Nodal analysis problem with supernode

Thread Starter

Salim Massaev

Joined Oct 10, 2017
2
Hello to everyone. As much as I know, directions for currents in the nodal analysis are chosen arbitrarily, however, for different directions chosen, I get different answer. What directions should I use and why?Untitled.png WhatsApp Image 2017-10-11 at 03.13.36.jpeg WhatsApp Image 2017-10-11 at 03.13.28.jpeg
 

WBahn

Joined Mar 31, 2012
25,738
As you say, it doesn't matter what directions you assign -- you just need to use them consistently.

Having said that, classic nodal analysis does not assign a fixed direction for the current in a branch. Instead, the directions of current are temporarily assigned as each node equation is developed. Traditionally, all currents are assigned as leaving the node and the equation is then formed by setting the sum of currents leaving the node to be zero. A modest enhancement of this is that on the left side the sum of currents flowing through components such as resistors is set equal to the sum of current flowing into the node from current sources on the right.

In your first attempt, you have i1 and i2. But you set

i1 = v2/6Ω
i2 = v2/3Ω

But i1 is flowing toward node V2 while i2 is flowing away from it.

Your KCL equation is correct, reflecting the assigned directions for the currents. But now you need to develop the proper equation for each current that also reflects that assignment.

i1 = (0V - v2) / 6Ω = -v2/6Ω

Notice that this assumes that the bottom node is 0 V, something that you haven't indicated. Always indicate your common reference node (often known as "ground").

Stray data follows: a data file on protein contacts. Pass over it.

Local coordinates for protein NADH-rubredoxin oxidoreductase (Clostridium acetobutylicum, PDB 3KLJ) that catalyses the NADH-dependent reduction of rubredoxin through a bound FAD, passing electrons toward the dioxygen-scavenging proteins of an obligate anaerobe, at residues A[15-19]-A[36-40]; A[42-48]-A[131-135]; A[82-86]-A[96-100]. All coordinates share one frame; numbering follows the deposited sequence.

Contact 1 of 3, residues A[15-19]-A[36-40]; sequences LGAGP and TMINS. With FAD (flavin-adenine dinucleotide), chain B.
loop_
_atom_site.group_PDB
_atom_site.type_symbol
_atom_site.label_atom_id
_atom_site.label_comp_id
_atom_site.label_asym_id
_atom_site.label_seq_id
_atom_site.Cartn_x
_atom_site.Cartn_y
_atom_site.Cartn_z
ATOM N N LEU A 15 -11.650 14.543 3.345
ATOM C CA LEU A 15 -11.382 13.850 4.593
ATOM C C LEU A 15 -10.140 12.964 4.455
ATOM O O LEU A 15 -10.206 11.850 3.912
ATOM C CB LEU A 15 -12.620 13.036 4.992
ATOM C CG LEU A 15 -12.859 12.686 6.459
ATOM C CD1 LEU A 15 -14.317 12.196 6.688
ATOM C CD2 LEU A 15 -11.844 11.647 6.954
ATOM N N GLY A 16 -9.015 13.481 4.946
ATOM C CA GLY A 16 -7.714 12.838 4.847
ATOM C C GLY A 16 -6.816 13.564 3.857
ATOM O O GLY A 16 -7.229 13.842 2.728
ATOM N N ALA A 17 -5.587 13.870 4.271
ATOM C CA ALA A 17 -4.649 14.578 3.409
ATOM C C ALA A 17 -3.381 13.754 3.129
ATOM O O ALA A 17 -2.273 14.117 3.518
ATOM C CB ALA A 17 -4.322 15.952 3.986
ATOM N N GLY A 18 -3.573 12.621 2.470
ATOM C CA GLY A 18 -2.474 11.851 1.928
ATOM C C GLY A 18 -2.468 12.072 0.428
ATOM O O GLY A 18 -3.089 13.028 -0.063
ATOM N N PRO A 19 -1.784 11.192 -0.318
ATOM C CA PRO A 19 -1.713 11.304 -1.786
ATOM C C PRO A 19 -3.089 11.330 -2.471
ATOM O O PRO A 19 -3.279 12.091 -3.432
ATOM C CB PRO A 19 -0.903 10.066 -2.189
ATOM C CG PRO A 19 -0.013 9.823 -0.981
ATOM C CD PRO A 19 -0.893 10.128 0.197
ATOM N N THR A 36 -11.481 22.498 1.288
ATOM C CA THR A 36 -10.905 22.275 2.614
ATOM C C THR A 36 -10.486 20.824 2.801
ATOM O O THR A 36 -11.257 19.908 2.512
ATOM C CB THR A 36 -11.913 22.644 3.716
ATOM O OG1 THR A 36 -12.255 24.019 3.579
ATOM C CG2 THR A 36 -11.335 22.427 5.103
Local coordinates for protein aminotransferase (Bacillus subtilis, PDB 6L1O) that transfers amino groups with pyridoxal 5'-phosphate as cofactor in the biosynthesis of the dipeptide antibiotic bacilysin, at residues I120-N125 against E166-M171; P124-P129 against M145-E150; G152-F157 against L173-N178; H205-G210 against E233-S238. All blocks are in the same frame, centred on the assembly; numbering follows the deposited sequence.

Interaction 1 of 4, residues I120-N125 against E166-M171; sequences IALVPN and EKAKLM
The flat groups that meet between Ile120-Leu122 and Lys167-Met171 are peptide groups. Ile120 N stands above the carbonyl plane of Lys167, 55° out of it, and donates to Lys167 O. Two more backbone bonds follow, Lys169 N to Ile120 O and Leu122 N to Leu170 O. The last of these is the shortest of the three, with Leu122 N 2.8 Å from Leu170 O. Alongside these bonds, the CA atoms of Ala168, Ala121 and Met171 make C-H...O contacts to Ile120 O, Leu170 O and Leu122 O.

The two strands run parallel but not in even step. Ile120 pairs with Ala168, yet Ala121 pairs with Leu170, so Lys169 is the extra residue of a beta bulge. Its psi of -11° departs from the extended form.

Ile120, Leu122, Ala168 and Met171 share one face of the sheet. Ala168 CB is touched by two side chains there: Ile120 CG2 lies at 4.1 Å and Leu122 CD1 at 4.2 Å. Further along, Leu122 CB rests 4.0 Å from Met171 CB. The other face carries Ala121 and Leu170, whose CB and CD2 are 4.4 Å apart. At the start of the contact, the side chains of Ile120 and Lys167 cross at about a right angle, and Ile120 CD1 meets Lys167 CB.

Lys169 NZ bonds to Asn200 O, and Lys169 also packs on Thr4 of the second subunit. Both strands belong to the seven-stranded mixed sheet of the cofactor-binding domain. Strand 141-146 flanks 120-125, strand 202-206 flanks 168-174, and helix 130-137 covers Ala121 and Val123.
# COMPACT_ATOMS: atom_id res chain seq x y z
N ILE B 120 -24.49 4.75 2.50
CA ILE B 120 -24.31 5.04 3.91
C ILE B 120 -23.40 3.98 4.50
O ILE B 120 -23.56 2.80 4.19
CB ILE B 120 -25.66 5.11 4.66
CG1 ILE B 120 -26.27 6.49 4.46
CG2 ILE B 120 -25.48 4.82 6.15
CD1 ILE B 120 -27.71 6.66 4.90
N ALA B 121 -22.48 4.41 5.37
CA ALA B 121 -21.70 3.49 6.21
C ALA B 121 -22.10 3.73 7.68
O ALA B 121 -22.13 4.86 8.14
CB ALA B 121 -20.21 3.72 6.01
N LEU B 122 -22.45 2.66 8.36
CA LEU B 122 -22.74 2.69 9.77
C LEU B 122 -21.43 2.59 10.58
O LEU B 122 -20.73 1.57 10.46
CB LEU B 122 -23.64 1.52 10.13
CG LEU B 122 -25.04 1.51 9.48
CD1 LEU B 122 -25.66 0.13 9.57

RBR1317

Joined Nov 13, 2010
547
What directions should I use and why?
This is nodal analysis, so forget about currents and work with node voltages (unless the circuit actually has a current source.) Before writing the node equations one needs to prepare the circuit diagram for nodal analysis:

1 - Identify the reference node (if not already done for you).
2 - Color-code the nodes and supernodes.
3 - Label the node voltages.
4 - Label the supernode voltage offsets.
5 - If there are dependent sources, express the control variable in terms of the node voltages.
6 - Mark the control variable expressions on the circuit diagram.
7 - Write a node equation for each node or supernode; except the reference node or ground-supernode. All the information necessary to write a node equation will be clearly displayed on the circuit diagram.

There is more than one way to form the node equations, but the most important consideration is to do it exactly the same way every time. Being consistent will remove any uncertainty about the result. Nodal analysis is a procedure, so follow the procedure. The great object is to substitute consistent procedure for making assumptions on the fly which may be different for every problem. Making assumptions is just another opportunity for making errors. Note that understanding what the circuit is doing is optional because correctly following the procedure will yield equations that describe what the circuit is doing. However, I believe there is one method that will reduce the errors that can be made and will make it easier to track down those errors.

Do it this way: Every term in the node equation begins with the voltage of that node, so each term has the form (Node Voltage - Adjacent Node Voltage)/(Resistance to Adjacent Node). One consequence of using this form is that current leaving the node is considered positive, so this determines the sign of any current sources attached to the node. For each node equation, sum all the pathways to adjacent nodes and set it equal to zero.
 

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